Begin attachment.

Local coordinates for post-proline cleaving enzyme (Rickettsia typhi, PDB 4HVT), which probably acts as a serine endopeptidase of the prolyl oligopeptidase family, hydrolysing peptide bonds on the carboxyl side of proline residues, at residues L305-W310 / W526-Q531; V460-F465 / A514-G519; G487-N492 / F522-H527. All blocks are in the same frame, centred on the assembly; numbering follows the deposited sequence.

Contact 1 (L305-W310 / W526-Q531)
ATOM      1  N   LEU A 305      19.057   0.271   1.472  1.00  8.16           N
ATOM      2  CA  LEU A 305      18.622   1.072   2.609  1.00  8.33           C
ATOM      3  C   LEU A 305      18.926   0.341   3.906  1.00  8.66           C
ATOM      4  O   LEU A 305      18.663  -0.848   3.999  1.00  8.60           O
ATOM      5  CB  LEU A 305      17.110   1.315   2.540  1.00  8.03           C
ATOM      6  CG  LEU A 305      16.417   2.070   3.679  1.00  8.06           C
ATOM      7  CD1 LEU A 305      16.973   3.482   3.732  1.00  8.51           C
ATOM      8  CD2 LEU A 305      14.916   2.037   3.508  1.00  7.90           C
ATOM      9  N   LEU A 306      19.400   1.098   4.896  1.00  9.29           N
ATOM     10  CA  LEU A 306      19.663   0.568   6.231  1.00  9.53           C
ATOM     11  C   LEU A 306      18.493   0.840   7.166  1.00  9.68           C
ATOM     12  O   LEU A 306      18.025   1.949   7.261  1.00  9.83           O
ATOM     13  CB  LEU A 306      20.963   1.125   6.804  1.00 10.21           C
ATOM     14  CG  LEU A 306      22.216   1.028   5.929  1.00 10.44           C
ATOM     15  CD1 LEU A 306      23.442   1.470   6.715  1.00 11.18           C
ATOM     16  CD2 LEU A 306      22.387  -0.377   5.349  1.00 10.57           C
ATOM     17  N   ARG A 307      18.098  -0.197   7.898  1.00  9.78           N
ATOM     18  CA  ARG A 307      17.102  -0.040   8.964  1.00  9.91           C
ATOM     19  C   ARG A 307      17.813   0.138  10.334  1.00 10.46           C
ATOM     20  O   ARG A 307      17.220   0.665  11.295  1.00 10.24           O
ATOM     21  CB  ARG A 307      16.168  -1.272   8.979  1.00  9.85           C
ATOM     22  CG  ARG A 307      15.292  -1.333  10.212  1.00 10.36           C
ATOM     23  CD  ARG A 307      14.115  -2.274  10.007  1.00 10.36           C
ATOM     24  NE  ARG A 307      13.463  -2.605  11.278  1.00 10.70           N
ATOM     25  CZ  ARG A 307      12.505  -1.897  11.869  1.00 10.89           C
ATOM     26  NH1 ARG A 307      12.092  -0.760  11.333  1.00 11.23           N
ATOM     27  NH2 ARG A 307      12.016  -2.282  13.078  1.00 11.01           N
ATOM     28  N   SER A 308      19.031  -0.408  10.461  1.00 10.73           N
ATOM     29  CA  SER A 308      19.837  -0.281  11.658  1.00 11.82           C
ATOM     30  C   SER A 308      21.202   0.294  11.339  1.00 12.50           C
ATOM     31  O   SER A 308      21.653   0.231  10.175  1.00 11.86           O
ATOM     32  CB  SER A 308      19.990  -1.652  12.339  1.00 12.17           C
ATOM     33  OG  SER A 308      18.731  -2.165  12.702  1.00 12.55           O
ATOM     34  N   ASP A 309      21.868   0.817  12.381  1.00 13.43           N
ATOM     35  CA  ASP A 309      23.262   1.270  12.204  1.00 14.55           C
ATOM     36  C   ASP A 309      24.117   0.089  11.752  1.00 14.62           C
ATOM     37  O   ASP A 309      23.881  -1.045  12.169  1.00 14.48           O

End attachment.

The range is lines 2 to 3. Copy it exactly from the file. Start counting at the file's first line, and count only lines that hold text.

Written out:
Contact 1 (L305-W310 / W526-Q531)
ATOM      1  N   LEU A 305      19.057   0.271   1.472  1.00  8.16           N